I have an embedded device with a AES CBC engine on it that is used to ensure the integrity of the firmware. I know that CBC mode requires unique IVs to be any good, but I'm unsure if it makes a large difference in this scenario. The AES key is stored in hardware on chip, and before firmware is loaded, it's decrypted with the key using decrypt hardware also on the chip. If I understand this correctly, that would mean that the same key encrypting the same plaintext will always result in the same ciphertext, meaning it's deterministic. Assuming the attacker can obtain the encrypted firmware (but not the key, so he can't encrypt anything with the key), does the fact that no IV is used really make a difference?


closed as unclear what you're asking by figlesquidge, user6961, DrLecter, rath, AFS Feb 17 '14 at 11:13

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    $\begingroup$ The title says "Encrypting firmware". The question is about AES CBC "used to ensure the integrity of the firmware". These are radically different goals, please clarify. An IV or substitute is useful for the first, not the second. $\endgroup$ – fgrieu Feb 14 '14 at 17:13

Let me see if I have this right (and please correct me if I misunderstand; my conclusions depend on the details of this); you distribute images for your firmware device; these images are encrypted with a secret AES key (using AES in CBC mode); the device decrypts the image, and then runs that decrypted image. The sole check to make sure that the image wasn't tampered with is the hope that a modified image would not decrypt to anything intelligible.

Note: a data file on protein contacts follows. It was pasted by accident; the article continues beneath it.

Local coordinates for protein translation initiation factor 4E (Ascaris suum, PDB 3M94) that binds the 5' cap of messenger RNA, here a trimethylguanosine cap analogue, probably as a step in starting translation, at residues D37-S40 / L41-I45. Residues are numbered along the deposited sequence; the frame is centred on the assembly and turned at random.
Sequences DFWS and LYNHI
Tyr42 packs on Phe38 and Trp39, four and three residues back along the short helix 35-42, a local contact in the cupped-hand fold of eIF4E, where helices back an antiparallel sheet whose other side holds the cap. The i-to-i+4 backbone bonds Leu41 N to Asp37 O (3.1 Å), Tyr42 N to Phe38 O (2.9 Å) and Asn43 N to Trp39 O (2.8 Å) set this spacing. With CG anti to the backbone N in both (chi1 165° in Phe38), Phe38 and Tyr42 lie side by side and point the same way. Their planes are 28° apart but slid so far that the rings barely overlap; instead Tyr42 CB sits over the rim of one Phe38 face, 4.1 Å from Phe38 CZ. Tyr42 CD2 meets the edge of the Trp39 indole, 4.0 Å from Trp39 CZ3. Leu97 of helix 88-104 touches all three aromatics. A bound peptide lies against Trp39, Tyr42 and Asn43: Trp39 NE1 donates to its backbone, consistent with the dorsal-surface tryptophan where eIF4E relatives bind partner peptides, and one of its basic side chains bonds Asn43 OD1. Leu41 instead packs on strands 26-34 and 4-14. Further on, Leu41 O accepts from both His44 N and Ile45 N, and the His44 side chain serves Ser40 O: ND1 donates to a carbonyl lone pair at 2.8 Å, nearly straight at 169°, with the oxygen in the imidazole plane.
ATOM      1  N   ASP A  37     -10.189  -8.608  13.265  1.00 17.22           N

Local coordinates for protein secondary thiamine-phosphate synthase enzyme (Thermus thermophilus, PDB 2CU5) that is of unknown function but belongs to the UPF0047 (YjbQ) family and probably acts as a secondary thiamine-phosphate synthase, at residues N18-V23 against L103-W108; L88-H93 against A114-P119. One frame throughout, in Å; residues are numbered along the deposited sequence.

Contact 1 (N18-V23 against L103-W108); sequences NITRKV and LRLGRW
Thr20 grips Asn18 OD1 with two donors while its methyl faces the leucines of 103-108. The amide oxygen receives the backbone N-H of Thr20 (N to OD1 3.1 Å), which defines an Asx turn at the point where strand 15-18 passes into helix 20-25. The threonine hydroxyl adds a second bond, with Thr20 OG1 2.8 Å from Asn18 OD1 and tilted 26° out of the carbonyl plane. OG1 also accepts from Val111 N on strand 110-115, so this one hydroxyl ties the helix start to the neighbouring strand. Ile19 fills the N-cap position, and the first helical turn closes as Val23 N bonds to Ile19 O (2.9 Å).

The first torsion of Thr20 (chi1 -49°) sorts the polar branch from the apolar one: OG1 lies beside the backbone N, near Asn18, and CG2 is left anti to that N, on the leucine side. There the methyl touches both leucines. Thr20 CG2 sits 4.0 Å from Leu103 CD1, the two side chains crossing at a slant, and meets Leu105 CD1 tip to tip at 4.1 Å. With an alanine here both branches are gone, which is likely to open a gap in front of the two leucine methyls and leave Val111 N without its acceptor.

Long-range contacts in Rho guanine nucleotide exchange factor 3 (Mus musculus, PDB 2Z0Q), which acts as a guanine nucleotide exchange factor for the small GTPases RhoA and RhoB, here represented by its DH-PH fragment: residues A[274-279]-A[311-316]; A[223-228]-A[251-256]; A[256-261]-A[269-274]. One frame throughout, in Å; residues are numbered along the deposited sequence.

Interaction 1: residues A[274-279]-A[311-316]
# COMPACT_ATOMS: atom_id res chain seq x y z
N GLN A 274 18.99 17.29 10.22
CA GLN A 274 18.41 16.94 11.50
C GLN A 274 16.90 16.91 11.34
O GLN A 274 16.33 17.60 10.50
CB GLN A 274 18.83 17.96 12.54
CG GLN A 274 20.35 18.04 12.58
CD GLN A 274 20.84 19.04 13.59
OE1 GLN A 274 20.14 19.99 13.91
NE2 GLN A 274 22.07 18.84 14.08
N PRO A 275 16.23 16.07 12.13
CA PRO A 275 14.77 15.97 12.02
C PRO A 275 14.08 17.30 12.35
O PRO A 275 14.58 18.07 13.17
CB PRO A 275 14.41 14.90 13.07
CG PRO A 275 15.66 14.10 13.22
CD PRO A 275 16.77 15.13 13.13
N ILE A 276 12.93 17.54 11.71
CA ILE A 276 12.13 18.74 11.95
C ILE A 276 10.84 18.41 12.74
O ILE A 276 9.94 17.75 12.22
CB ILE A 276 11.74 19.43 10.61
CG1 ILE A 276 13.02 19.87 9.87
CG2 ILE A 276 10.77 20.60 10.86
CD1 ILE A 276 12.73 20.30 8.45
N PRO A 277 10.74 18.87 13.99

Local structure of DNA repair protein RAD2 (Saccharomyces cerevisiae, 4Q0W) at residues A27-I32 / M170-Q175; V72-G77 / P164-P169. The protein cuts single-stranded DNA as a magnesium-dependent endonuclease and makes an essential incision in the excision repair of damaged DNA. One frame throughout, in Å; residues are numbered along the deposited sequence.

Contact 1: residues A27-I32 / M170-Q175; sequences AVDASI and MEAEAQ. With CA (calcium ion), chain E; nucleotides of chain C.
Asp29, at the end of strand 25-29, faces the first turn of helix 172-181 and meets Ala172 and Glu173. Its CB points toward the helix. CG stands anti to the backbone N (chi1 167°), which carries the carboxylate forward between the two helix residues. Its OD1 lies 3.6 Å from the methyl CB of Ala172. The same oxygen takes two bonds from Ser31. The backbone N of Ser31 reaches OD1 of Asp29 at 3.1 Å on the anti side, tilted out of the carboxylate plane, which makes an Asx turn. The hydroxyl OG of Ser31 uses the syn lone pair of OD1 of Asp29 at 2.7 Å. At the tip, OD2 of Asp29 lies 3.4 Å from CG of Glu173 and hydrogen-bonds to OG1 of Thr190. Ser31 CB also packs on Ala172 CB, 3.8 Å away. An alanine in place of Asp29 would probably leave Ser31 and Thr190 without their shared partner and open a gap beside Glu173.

If the above is all true (and personally, I hope that I'm wrong and you're doing more than this), then you have bigger problems than having a fixed IV.

The problem is that you're assuming that an attacker cannot modify the image to make changes that he picked out; the problem with CBC mode is that, to a surprising extent, he can. Here's one way he can do this: suppose you have a constant initializer in your image, as follows:

static int important_variable = 3;

Suppose further that the attacker decides that he'd get an advantage if that important_variable was initialized to 5. What the attacker could do is find where the constant 3 appears in the image, and (here's the tricky bit) exclusive-or the previous block in the ciphertext by 6. To see what this does, let us review how CBC mode decryption works:

$$P_i = C_{i-1} \oplus D_k( C_i )$$

(where $C_{i-1}$, $C_i$ are the ciphertext blocks, and $P_i$ is the decrypted blocks.

Now, the attacker has no idea what the key $k$ is, however he doesn't care, he knows that $3 = C_{i-1} \oplus D_k(C_i)$. By adjusting $C_{i-1}$ into $C'_{i-1} = C_{i-1} \oplus 6$, and making no changes to $C_i$, the modified ciphertext will decrypt there into $P'_i = C'_{i-1} \oplus D_k(C_i) = C_{i-1} \oplus 6 \oplus D_k(C_i) = 6 \oplus 3 = 5$, hence making the change he desired.

The sole disadvange (as far the attacker is concerned)? The previous block $P_{i-1}$ will decrypt to something unpredictable (because he has no idea what $D_k(C'_{i-1})$ evaluates to), however that block might not be important.

The bottom line: if you care about integrity (as opposed to secrecy), you need to use a cryptographical primitive that gives integrity guarantees (such as a Message Authentication Code or a signature).

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    $\begingroup$ This. Encryption is entirely orthogonal to authentication. If you are using AES-CBC to ensure your firmware hasn't been tampered with, you are using a very inappropriate tool for the job. $\endgroup$ – Stephen Touset Feb 14 '14 at 21:35

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